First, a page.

By: Helen Beilinson
In 1990, after students proposed a project asking whether frogs can hop in zero gravity, six Japanese tree frogs went to space. This question, as well as many others, was answered in the “frog in space” experiment (FRIS) of the early 1990’s. Two decades later, the mating calls of male Japanese tree frogs were the inspiration for an algorithm to create efficient wireless networks. Recently, these frogs, and their mating calls, have made it into the news again when a group from Korea showed that when these male frogs are infected with the fungus Batrachochytrium dendrobatidis, their mating calls become ‘sexier’.
B. dendrobatidis infects various amphibian species, including the Japanese tree frog. This fungus causes a wide range of changes to the bodies of its host, including electrolyte and fluid imbalance, leading to heart failure and rapid death of immune cells. While some amphibians are susceptible to B. dendrobatidis and will die when infected, some, including the Japanese tree frog, are not. The Japanese tree frog is tolerant to the infection, meaning that after being infected, instead of destroying the pathogen (this occurs in resistant hosts), the pathogen remains within the host, but does not cause significant damage to the host (as occurs in susceptible hosts). Interestingly, even though no detectable changes occur in infected male Japanese tree frogs, other than very slight weight gain and lethargy, their mating calls change.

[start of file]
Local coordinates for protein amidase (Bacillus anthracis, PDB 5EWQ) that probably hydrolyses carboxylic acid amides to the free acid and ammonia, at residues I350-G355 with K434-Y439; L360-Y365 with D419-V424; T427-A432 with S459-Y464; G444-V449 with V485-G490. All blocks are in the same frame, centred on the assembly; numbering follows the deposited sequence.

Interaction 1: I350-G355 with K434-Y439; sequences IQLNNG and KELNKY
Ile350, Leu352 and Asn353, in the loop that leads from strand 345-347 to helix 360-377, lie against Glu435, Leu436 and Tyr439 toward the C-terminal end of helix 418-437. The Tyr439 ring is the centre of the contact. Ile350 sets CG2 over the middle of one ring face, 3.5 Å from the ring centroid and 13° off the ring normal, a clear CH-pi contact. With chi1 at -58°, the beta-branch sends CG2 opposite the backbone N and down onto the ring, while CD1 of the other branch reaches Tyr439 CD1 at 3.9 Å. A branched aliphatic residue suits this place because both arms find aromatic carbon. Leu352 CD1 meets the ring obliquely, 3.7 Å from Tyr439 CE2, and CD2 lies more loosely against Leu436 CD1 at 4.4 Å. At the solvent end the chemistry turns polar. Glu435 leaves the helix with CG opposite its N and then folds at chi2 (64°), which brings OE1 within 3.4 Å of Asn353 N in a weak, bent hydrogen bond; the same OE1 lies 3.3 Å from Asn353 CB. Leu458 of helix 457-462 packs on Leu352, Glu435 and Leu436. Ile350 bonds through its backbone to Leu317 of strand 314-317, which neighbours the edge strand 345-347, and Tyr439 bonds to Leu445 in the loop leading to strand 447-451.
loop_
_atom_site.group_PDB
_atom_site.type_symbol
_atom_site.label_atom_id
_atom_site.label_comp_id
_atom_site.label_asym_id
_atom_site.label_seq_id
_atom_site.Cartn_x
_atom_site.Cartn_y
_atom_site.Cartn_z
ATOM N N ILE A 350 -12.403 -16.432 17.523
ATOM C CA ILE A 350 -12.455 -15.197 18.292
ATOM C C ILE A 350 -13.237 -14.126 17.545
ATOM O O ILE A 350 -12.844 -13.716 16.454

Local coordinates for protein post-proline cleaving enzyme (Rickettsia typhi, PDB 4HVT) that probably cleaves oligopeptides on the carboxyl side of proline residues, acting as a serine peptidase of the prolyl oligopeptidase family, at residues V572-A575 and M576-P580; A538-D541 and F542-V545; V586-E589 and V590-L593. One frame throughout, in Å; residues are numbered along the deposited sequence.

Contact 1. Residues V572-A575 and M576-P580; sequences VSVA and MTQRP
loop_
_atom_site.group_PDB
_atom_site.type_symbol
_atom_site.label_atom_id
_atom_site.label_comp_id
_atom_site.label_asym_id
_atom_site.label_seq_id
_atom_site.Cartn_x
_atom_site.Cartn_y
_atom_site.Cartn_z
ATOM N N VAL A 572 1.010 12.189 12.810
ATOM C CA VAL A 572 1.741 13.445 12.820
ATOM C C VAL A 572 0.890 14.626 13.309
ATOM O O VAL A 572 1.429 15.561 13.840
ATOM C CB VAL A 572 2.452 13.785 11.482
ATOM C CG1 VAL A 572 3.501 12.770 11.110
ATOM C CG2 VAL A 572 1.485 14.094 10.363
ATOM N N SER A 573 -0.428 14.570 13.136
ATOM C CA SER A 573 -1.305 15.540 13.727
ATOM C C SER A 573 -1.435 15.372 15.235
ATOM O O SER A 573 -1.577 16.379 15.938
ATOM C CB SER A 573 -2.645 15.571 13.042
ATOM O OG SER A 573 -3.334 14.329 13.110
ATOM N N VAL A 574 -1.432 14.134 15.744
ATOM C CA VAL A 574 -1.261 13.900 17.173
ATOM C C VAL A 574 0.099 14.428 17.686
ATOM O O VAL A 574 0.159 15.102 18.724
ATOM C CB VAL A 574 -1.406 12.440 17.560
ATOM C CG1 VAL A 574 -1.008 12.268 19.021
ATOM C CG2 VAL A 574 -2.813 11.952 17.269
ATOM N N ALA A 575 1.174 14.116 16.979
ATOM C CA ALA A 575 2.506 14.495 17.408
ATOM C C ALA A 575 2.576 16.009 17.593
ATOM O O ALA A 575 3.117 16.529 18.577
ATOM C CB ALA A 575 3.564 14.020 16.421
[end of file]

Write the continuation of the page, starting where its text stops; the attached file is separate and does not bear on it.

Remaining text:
After collecting and analyzing mating calls from male Japanese tree frogs, the authors found that those frogs infected with B. dendrobatidis had calls that made them more attractive to females. The scientists analyzed the calls for number of pulses per note, the repetition rate of the pulses, the number of notes, and the duration of the calls. The infected males’ calls were faster and longer, traits female frogs are known to find more attractive. The fungus and the tree frogs have evolved a relationship that presumably increases the fungus’ ability to spread, as the more females their host interacts with as a result of their more sultry call, the more new hosts the fungus can spread to.
The manipulation of host behavior by fungi and other parasites in order to facilitate transmission to new hosts is not a new idea. The ‘parasite manipulation hypothesis’, first described in the early twentieth century, describes this phenomenon in which parasites purposefully alter the behavior of their host to increase the probability that they interact with a new potential host. A well-known example of such a parasite is Toxoplasma gondii, a protozoan that infects a broad spectrum of warm-blooded animals.